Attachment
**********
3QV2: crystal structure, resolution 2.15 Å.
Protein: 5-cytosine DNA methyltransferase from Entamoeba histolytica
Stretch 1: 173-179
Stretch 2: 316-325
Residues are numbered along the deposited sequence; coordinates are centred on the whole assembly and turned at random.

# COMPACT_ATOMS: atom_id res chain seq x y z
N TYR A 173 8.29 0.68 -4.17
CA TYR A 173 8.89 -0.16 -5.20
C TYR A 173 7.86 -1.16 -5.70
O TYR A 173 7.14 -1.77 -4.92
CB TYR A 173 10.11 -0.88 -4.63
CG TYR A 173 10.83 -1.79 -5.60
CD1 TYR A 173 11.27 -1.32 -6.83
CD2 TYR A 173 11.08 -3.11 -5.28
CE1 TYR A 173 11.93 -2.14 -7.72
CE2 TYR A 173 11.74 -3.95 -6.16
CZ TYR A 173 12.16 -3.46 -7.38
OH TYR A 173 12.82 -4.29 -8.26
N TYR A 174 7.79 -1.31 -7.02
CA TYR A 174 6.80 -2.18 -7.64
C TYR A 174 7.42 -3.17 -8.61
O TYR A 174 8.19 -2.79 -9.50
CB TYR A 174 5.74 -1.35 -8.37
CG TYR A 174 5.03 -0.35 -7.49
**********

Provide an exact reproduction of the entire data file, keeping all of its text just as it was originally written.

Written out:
3QV2: crystal structure, resolution 2.15 Å.
Protein: 5-cytosine DNA methyltransferase from Entamoeba histolytica
Stretch 1: 173-179
Stretch 2: 316-325
Residues are numbered along the deposited sequence; coordinates are centred on the whole assembly and turned at random.

# COMPACT_ATOMS: atom_id res chain seq x y z
N TYR A 173 8.29 0.68 -4.17
CA TYR A 173 8.89 -0.16 -5.20
C TYR A 173 7.86 -1.16 -5.70
O TYR A 173 7.14 -1.77 -4.92
CB TYR A 173 10.11 -0.88 -4.63
CG TYR A 173 10.83 -1.79 -5.60
CD1 TYR A 173 11.27 -1.32 -6.83
CD2 TYR A 173 11.08 -3.11 -5.28
CE1 TYR A 173 11.93 -2.14 -7.72
CE2 TYR A 173 11.74 -3.95 -6.16
CZ TYR A 173 12.16 -3.46 -7.38
OH TYR A 173 12.82 -4.29 -8.26
N TYR A 174 7.79 -1.31 -7.02
CA TYR A 174 6.80 -2.18 -7.64
C TYR A 174 7.42 -3.17 -8.61
O TYR A 174 8.19 -2.79 -9.50
CB TYR A 174 5.74 -1.35 -8.37
CG TYR A 174 5.03 -0.35 -7.49